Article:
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Should You Hire a Dental Associate

Imagine this… both of your hygienists need an exam at the same time. Your team squeezed in an emergency over lunch after squeezing in two in the morning and the Class 2 “ring thing-y” just flew across the room and is pinging around on the floor. You start thinking to yourself… I need help or else I am going to move into the middle of the woods and live with the forest creatures.  Maybe I can do implant overdentures on turtles. Do turtles have good dental insurance?  You are snapped out of your daydream by your hygienists giving you a painfully strong eye roll that says “if you DO NOT get to my exam soon, I am going to sprain one of my eyes.”  You don’t need to move into the middle of the woods, you need an associate… or do you?

Hiring a dental associate to share in the joys of “full contact dental arts and crafts” sounds awesome, but it can also be awful. Why?  Because some practice owners tend to hire an associate REACTIVELY due to stress, instead of PROACTIVELY due to a well-thought-out business treatment plan for the practice.

I want to share 3 Questions you should ask yourself as a solo dentist practice owner BEFORE hiring an associate… 

Question #1

“Mirror mirror on my operatory wall that no one has cleaned recently . . . if I hire an associate, am I okay with making less money for the first year of the associate working in my practice?”

If the answer is NO, stop and don’t hire an associate. The reason a practice owner will make less money when hiring an associate is that the practice owner looking to hire an associate is dentisting at max capacity and may be very stressed, but is likely very profitable.  When you hire an associate, you are going to share your production with that patient and do less dentistry and make less money. For some dentists, they are totally cool with making less money if they can do fewer Class 2s. Some dentists cannot make less money because they have to send multiple children to college and make their next boat payment on a boat they named after the Krebs cycle.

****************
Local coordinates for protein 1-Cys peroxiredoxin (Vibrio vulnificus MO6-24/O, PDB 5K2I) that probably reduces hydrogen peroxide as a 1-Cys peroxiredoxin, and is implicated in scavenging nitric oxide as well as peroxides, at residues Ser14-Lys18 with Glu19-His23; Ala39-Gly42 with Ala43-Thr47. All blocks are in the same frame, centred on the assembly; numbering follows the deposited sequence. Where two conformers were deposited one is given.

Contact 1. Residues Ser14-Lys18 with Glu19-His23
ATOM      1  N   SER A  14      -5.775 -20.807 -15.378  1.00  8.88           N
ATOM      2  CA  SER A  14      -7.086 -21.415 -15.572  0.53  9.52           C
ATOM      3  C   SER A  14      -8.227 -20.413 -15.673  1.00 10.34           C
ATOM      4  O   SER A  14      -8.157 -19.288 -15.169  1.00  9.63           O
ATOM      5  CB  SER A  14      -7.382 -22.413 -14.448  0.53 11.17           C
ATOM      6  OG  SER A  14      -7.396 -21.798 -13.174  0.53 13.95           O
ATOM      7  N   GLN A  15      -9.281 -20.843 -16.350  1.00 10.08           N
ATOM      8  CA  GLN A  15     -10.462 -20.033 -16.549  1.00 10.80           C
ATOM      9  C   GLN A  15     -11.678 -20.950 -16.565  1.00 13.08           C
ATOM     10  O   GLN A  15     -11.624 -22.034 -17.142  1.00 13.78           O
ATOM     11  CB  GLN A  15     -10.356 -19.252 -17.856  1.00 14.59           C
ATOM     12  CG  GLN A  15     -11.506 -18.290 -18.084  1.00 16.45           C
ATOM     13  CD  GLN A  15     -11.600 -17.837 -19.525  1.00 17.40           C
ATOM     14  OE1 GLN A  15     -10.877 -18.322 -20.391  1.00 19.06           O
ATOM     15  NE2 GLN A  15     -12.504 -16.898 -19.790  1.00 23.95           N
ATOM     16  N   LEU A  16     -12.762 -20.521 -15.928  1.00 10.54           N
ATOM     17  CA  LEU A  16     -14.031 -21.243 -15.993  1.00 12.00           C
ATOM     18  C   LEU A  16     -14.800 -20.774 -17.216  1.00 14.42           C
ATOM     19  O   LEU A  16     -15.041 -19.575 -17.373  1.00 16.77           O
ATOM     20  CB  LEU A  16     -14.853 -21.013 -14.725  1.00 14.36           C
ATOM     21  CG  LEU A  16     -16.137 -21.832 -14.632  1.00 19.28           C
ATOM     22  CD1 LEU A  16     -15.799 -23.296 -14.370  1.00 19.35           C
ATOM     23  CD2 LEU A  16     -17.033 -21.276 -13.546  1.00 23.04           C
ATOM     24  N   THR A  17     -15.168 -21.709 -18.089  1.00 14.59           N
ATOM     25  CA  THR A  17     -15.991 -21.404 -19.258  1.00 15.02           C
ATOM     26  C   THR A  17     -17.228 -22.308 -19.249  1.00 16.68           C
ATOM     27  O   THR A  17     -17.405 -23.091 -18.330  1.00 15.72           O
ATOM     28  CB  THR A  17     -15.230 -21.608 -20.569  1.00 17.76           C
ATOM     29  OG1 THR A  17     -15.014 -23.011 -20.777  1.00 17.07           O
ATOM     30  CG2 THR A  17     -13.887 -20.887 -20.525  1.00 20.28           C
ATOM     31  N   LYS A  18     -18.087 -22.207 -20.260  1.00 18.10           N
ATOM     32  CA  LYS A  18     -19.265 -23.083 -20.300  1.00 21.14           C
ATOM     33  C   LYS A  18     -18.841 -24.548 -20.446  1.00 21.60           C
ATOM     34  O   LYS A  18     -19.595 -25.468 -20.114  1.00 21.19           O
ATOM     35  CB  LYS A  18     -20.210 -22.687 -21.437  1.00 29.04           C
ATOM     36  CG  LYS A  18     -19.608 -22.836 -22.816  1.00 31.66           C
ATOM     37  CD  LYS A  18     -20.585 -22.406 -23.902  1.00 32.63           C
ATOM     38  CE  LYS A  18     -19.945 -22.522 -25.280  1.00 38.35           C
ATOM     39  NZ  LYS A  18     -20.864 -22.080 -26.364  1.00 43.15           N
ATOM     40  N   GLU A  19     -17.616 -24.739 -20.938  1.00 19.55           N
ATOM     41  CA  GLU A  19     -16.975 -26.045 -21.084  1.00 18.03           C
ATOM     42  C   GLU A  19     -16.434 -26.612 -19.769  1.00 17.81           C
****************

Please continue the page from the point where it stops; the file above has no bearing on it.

If your answer is, YES… I am cool with making less money, then move on to question number 2.

Question #2

 “Do I want to mentor and manage another dentist during my daily dental day?”

If your answer is NO, this will never work.  Don’t hire an associate.  An associate dentist may be super competent clinically, but they have never worked with your team, your materials, your operatory stool, your patients, your delivery unit that sometimes needs a few taps on the right side to get going . . . think of it like cooking a meal in someone else’s kitchen.  The associate may know how to cook, but the associate will need a lot of questions answered along the way.  This requires a special energy on your part as a practice owner. I happen to enjoy this part of having an associate, but you know you. If this is not you, don’t hire an associate. Also, your associate may be very enthusiastic, but very inexperienced clinically and clinical mentorship is a normal and necessary part of the process.  

Question #3

“Do I want to share my patient relationships and team with another dentist?”

If the answer is NO, don’t hire an associate.  If the answer is YES, awesome! Your patients and team will hear another “dentist voice” in their treatment planning and practice management life.  That is one of my favorite parts of the process, but it can cause clinical and practice management confusion. 

These are 3 conceptual questions to ask yourself BEFORE hiring an associate. I will break down the numbers, the profit, the EBITDA (a great name for your second boat) and systems for success in future articles.  For now, the numbers do not matter if you cannot answer YES to the first 3 questions. Thank you for reading and I would love to read some of your comments, questions and other good names for boats!